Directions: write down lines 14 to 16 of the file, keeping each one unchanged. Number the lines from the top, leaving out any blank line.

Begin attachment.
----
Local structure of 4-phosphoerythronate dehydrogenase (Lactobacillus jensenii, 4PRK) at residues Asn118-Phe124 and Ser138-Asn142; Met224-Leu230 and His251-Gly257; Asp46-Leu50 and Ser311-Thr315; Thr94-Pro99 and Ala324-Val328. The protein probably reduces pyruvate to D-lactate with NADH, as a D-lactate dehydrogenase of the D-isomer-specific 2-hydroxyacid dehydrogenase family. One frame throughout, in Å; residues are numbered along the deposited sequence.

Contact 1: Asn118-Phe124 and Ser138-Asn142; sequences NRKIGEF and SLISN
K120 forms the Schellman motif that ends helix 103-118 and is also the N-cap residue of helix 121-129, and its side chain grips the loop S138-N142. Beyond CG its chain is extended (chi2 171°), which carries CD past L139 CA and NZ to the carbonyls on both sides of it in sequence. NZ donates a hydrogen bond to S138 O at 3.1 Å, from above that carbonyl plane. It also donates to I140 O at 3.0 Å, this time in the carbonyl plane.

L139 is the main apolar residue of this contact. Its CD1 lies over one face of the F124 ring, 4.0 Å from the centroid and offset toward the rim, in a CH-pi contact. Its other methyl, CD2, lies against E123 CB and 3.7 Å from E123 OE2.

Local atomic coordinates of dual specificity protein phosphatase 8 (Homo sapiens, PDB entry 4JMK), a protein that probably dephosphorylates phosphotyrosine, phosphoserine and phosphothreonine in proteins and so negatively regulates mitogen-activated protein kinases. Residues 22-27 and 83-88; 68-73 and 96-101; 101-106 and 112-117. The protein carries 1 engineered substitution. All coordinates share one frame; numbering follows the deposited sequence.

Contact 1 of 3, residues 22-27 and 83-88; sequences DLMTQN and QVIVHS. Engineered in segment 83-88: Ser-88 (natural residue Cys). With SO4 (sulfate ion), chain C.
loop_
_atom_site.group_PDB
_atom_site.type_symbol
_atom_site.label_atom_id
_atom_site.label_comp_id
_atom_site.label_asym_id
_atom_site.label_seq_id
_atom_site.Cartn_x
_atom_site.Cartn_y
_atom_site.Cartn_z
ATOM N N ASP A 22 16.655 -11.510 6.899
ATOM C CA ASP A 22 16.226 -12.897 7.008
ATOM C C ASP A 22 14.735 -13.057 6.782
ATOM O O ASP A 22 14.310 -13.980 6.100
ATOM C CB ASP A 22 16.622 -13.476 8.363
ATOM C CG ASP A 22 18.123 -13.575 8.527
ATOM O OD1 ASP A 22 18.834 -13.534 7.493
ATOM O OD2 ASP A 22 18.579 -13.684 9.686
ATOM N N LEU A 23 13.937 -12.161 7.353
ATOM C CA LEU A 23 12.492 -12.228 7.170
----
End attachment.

_atom_site.Cartn_x
_atom_site.Cartn_y
_atom_site.Cartn_z